Sunday, September 12, 2010

a new look at how to write indirect philosophy

Okay, so lately I have been reading an awesome collection of works by a writer named Kahlil Gibran and and I have to say that what he writes is awesome. Kahlil is able to define up a major philosophical subject in a concise manner and I love it. There is one interesting piece of literature that he wrote called the seven selves. I couldn't help but think that this related a bit to ethical egoism in the sense that all but one self are thinking about rebelling inside of the person that they make up.

the first six selves are:

and work

All of these selves thought about rebelling because they were so tired of the jobs that they were forced to do. And they continued to argue amongst themselves until the seventh self named the: do nothing self scorns them, "How strange that you all would rebel against this man, because each and everyone of you has a preordained fate to fulfill. Ah! could I but be like one of you, a self with a determined lot!" (Gibran 14). the reason that I say this is ethical egoism is because it brings up the idea that every self is trying to look out for itself and they were going to rebel from the whole in order to make themselves happy.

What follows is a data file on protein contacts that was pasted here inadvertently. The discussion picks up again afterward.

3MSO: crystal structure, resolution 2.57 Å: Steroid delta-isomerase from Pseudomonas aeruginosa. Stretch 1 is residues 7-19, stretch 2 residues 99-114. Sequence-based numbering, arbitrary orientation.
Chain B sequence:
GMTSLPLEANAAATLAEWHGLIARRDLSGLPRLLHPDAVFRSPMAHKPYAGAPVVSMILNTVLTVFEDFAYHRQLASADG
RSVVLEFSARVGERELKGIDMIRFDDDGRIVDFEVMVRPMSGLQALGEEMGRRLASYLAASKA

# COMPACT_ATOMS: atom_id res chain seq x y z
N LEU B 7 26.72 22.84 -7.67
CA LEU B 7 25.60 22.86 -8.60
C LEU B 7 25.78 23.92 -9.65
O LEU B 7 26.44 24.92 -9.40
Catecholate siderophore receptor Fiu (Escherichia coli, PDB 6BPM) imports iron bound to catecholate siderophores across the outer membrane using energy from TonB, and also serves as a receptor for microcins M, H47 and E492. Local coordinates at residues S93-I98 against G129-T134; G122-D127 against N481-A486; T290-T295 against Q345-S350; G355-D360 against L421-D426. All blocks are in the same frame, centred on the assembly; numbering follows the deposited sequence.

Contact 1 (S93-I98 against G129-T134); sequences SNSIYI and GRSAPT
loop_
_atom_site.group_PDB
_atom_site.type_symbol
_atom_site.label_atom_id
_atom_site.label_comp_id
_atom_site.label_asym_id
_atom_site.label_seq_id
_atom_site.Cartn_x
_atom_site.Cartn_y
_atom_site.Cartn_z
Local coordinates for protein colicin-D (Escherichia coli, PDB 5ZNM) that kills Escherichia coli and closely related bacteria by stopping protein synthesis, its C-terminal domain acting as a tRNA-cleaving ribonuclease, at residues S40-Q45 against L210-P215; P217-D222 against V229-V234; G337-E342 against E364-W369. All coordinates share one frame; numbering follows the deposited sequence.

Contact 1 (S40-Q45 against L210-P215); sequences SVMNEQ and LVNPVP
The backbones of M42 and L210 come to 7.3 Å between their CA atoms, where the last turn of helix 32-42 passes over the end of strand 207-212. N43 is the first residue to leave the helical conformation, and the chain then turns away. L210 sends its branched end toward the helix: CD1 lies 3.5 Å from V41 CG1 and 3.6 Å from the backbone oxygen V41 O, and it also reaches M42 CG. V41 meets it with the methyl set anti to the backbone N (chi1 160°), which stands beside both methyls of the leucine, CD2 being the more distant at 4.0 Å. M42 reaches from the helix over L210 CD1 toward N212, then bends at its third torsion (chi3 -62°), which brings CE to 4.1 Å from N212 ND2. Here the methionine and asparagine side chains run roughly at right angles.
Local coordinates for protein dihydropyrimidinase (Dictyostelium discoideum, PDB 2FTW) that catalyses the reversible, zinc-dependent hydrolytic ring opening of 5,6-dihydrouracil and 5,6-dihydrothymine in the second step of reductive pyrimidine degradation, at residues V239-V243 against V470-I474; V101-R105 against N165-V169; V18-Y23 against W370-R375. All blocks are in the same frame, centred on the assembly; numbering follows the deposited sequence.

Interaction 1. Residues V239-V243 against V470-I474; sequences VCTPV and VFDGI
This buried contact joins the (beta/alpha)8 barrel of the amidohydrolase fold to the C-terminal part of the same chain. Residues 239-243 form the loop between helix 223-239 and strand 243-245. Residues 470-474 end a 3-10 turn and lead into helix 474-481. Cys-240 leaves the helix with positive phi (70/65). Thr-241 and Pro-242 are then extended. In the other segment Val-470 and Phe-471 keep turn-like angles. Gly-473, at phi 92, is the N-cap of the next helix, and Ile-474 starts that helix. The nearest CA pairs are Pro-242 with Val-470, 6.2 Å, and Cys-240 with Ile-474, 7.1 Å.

The piece of literature ends with the image that first six selves "looked with pity upon him... as the night grew deeper one after the other went to sleep enfolded with a new and happy submission" (Gibran 15). I enjoy this piece because Gibran brings up an interesting thought why try to do something when what you have should be satisfactory to begin with. I really find the the final line of what Gibran writes to be profound in what I have attained by reading his work. "But the seventh self remained watching and gazing at nothing, which is behind all things" (Gibran 15). I enjoy this because I do not think that he means literal nothingness but instead that what we have already will never be enough; we are always looking for more items and more ways to satisfy our desire to be happy.

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